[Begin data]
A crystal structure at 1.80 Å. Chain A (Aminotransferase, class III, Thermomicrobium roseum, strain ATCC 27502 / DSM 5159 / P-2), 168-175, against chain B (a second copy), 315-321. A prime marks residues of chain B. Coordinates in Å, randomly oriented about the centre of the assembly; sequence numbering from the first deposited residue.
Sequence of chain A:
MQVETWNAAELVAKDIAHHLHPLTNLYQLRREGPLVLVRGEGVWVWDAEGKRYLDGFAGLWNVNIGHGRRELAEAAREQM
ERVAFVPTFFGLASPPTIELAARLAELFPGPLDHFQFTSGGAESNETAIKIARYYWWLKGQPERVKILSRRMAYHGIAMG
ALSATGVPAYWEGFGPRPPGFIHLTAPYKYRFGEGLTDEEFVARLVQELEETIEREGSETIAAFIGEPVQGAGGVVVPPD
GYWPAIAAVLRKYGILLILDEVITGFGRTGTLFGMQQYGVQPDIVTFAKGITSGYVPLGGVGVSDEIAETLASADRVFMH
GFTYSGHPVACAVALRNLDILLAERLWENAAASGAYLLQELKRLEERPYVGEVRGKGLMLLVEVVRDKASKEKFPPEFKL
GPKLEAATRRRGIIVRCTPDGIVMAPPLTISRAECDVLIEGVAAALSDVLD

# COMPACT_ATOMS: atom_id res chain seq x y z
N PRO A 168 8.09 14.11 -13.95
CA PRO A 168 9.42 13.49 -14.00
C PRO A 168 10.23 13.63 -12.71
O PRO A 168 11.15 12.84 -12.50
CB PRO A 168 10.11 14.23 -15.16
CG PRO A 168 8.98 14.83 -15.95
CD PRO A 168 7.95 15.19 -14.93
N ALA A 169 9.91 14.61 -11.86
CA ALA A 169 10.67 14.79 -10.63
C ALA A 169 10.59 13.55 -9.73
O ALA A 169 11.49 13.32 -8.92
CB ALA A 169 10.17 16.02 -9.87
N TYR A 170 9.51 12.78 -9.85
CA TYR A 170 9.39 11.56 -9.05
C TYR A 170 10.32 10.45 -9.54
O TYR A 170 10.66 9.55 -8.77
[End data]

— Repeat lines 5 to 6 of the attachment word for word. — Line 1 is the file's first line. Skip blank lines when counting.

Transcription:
ALSATGVPAYWEGFGPRPPGFIHLTAPYKYRFGEGLTDEEFVARLVQELEETIEREGSETIAAFIGEPVQGAGGVVVPPD
GYWPAIAAVLRKYGILLILDEVITGFGRTGTLFGMQQYGVQPDIVTFAKGITSGYVPLGGVGVSDEIAETLASADRVFMH